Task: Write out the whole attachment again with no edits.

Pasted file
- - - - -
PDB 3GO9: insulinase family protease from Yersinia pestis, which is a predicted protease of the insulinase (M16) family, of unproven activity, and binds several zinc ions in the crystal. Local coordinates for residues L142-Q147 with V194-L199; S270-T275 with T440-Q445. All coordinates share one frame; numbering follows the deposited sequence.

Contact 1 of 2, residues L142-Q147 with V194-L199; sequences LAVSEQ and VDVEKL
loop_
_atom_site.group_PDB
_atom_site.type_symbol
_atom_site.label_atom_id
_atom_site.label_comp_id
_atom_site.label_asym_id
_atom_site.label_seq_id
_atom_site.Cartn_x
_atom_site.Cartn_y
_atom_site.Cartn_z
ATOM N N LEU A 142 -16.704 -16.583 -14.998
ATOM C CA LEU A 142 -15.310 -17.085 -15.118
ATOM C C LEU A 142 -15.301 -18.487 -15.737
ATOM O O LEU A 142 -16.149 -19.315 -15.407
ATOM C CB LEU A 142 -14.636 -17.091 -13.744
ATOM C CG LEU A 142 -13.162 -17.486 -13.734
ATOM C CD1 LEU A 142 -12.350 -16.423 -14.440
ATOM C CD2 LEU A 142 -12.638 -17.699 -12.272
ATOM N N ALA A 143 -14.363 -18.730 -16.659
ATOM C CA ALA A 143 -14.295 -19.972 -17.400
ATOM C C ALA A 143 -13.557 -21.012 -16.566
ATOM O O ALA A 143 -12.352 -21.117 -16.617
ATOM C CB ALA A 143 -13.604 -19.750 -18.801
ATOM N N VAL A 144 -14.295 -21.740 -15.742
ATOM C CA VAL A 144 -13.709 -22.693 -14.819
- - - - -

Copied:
PDB 3GO9: insulinase family protease from Yersinia pestis, which is a predicted protease of the insulinase (M16) family, of unproven activity, and binds several zinc ions in the crystal. Local coordinates for residues L142-Q147 with V194-L199; S270-T275 with T440-Q445. All coordinates share one frame; numbering follows the deposited sequence.

Contact 1 of 2, residues L142-Q147 with V194-L199; sequences LAVSEQ and VDVEKL
loop_
_atom_site.group_PDB
_atom_site.type_symbol
_atom_site.label_atom_id
_atom_site.label_comp_id
_atom_site.label_asym_id
_atom_site.label_seq_id
_atom_site.Cartn_x
_atom_site.Cartn_y
_atom_site.Cartn_z
ATOM N N LEU A 142 -16.704 -16.583 -14.998
ATOM C CA LEU A 142 -15.310 -17.085 -15.118
ATOM C C LEU A 142 -15.301 -18.487 -15.737
ATOM O O LEU A 142 -16.149 -19.315 -15.407
ATOM C CB LEU A 142 -14.636 -17.091 -13.744
ATOM C CG LEU A 142 -13.162 -17.486 -13.734
ATOM C CD1 LEU A 142 -12.350 -16.423 -14.440
ATOM C CD2 LEU A 142 -12.638 -17.699 -12.272
ATOM N N ALA A 143 -14.363 -18.730 -16.659
ATOM C CA ALA A 143 -14.295 -19.972 -17.400
ATOM C C ALA A 143 -13.557 -21.012 -16.566
ATOM O O ALA A 143 -12.352 -21.117 -16.617
ATOM C CB ALA A 143 -13.604 -19.750 -18.801
ATOM N N VAL A 144 -14.295 -21.740 -15.742
ATOM C CA VAL A 144 -13.709 -22.693 -14.819